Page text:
Every vegetable grower will know the unlikely danger represented by a bamboo cane – unseen they can easily jab you in the eye when bending down to weed. I should know, having done this twice, luckily closing my eyes just in time. Hedges throw their branches at my eyes regularly too, no doubt revenge for pruning them. Consider wearing goggles or toughened gardening glasses and place upturned plant pots or rubber caps on canes to reduce harm, as well as to make them more visible. Old terracotta pots look particularly shabby chic.

Slips and falls

It may sound mundane but falls in gardens are the most common risk, affecting 115,000 people a year. I’ve tripped on carelessly placed hoses and rakes, down poorly planned slopes, up equally bad steps, and tumbled face first over plant pots.

Putting tools away obviously helps, as does lighting paths and steps at night. Tripping on slopes and steps happens when changes in level aren’t clear, when steps are too tall or short, or slopes aren’t at the right gradient. If possible hire a professional landscaper who will know the correct sizes and slope angles to prevent accidents.

Woman having back pain from lifting plant pot
Illustration: Leon Edler/The Guardian

Falls from ladders are also a big risk. Always use them on a solid, level surface with someone with you at all times. If you are working above certain heights you may require PPE such as a suitable helmet – or, better yet, leave it to the professionals,

Back pain from poor technique

A common gardening injury, and one I know well, is back pain, usually caused by lifting heavy pots and bags of compost with poor technique, or weeding for long periods of time. There is an easy way to avoid it: if something feels too heavy to lift, stop and seek help. Always weed or dig from a standing position using long-handled spades, forks and hoes, or squat or kneel for short periods of time to use hand tools. Take regular breaks and warm up by doing simple back stretches. Many professional gardeners swear by yoga and pilates; you’ll often find me doing cat-cow among the compost.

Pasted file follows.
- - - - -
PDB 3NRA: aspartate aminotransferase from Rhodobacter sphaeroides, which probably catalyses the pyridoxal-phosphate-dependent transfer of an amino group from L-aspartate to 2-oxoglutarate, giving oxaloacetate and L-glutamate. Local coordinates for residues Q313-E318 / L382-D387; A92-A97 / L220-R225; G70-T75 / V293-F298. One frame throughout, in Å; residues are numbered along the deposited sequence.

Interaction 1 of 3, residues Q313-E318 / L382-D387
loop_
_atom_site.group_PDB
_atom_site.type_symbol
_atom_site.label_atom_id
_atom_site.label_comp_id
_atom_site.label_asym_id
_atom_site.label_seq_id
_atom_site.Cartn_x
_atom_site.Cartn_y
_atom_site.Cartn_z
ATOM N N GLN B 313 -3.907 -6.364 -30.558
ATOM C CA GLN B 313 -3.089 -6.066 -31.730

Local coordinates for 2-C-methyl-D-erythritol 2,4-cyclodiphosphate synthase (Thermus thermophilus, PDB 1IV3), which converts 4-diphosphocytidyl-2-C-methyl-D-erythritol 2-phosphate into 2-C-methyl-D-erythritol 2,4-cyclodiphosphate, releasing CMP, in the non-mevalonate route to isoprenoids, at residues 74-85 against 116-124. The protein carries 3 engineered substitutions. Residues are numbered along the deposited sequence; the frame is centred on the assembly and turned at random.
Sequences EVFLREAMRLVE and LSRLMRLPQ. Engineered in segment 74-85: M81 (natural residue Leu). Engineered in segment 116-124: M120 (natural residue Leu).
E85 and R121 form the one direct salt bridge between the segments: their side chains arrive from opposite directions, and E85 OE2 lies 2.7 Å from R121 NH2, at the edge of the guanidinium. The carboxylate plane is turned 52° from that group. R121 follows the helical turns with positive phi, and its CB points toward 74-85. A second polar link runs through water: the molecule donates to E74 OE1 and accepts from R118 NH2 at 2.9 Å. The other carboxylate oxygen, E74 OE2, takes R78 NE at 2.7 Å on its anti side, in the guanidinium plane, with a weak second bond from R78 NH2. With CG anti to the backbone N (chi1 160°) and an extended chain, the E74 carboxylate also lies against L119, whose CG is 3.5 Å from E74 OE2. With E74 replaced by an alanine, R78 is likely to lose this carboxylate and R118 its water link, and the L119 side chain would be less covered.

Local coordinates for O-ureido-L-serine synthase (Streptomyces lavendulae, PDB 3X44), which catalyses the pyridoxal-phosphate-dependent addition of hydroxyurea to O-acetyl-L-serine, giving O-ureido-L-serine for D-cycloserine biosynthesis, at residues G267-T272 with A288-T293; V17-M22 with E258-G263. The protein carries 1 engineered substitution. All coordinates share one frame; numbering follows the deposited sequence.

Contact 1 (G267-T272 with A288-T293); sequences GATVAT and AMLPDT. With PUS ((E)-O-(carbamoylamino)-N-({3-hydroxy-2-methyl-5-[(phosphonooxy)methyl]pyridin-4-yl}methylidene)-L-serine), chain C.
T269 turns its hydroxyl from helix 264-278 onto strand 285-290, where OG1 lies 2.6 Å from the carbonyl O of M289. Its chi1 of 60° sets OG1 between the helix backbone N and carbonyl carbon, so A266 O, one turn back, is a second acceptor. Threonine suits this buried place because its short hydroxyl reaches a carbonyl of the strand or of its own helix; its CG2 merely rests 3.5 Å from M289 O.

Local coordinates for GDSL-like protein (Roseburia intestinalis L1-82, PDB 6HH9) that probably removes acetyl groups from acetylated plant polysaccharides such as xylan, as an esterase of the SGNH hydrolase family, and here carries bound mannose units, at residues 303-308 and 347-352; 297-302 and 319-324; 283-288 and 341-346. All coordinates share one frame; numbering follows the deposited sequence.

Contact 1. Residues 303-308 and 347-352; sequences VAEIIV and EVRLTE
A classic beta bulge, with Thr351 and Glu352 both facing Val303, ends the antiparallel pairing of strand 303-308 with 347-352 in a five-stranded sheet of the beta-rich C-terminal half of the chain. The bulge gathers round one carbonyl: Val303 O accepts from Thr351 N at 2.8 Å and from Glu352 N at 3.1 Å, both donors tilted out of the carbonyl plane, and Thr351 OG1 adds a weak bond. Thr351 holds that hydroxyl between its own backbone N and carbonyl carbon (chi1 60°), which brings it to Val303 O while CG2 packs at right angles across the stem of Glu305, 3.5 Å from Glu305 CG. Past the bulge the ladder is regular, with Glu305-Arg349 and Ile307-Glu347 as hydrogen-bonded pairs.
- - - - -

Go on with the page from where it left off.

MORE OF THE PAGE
Repetitive strain injuries

After a particularly energetic bout of digging up ground elder with a handfork, I’m currently suffering from painful tennis elbow. Despite its name, it’s gardeners who suffer it the most; it should be renamed. Overdoing repetitive digging and pruning can cause tiny tears or inflammation in the tendons attaching your forearm muscle to your elbow joint – similar injuries can happen to knees and wrists. It should heal in time provided you rest – easier said than done in growing season – and avoid the activity that caused it, but always seek advice from a physiotherapist.

Tennis elbow
Illustration: Leon Edler/The Guardian

Reactions to plant sap

Everyone knows giant hogweed’s sap can cause blistering in sunlight (photosensitivity), but few know the other plants we brush past every day that can cause even worse reactions. At 3-4m tall, giant hogweed is the easiest to avoid but common wild parsnip is easily missed.

Euphorbias, which are found in almost every UK garden, cause skin blistering too – my ear once became like bubblewrap after an encounter with it. Many garden plants are poisonous if eaten, with the common ornamental flower Aconitum (also called wolf’s-bane) among the most deadly. Common ivy can cause rashes and breathing difficulty when handled by some people.

A little research to see what the more risky plants look like is all that’s needed. If you have a rash following contact with a certain sap or find that you have accidentally eaten a poisonous plant, seek medical attention immediately.

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I’m used to my friends making lobster jokes about my skin on holiday but when I started spending more time gardening in my early 30s, I wasn’t used to my skin burning on mild UK spring days. Always have a high factor sun block to hand, even on days you wouldn’t expect it, because time passes faster when you are lost in deadheading.

The Guardian